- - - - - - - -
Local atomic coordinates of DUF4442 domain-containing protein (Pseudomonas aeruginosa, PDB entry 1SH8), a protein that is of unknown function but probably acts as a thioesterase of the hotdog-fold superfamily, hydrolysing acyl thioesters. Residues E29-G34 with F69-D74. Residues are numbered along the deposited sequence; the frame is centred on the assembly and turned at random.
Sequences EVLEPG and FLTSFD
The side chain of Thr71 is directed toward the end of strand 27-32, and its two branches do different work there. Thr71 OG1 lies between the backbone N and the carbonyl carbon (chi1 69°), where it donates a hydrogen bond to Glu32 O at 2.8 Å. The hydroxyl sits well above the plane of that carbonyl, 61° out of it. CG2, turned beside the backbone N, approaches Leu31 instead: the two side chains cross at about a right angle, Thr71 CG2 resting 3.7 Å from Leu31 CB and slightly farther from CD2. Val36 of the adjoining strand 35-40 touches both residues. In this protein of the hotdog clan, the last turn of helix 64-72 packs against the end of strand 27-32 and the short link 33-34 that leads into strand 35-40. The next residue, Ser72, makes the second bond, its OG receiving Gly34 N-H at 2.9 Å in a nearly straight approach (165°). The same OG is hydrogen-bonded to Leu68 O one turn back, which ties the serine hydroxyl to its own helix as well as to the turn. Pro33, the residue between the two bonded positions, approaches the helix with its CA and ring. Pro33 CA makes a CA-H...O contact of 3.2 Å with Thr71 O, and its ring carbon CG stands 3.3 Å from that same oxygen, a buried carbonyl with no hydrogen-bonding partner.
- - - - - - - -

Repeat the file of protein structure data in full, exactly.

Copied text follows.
Local atomic coordinates of DUF4442 domain-containing protein (Pseudomonas aeruginosa, PDB entry 1SH8), a protein that is of unknown function but probably acts as a thioesterase of the hotdog-fold superfamily, hydrolysing acyl thioesters. Residues E29-G34 with F69-D74. Residues are numbered along the deposited sequence; the frame is centred on the assembly and turned at random.
Sequences EVLEPG and FLTSFD
The side chain of Thr71 is directed toward the end of strand 27-32, and its two branches do different work there. Thr71 OG1 lies between the backbone N and the carbonyl carbon (chi1 69°), where it donates a hydrogen bond to Glu32 O at 2.8 Å. The hydroxyl sits well above the plane of that carbonyl, 61° out of it. CG2, turned beside the backbone N, approaches Leu31 instead: the two side chains cross at about a right angle, Thr71 CG2 resting 3.7 Å from Leu31 CB and slightly farther from CD2. Val36 of the adjoining strand 35-40 touches both residues. In this protein of the hotdog clan, the last turn of helix 64-72 packs against the end of strand 27-32 and the short link 33-34 that leads into strand 35-40. The next residue, Ser72, makes the second bond, its OG receiving Gly34 N-H at 2.9 Å in a nearly straight approach (165°). The same OG is hydrogen-bonded to Leu68 O one turn back, which ties the serine hydroxyl to its own helix as well as to the turn. Pro33, the residue between the two bonded positions, approaches the helix with its CA and ring. Pro33 CA makes a CA-H...O contact of 3.2 Å with Thr71 O, and its ring carbon CG stands 3.3 Å from that same oxygen, a buried carbonyl with no hydrogen-bonding partner.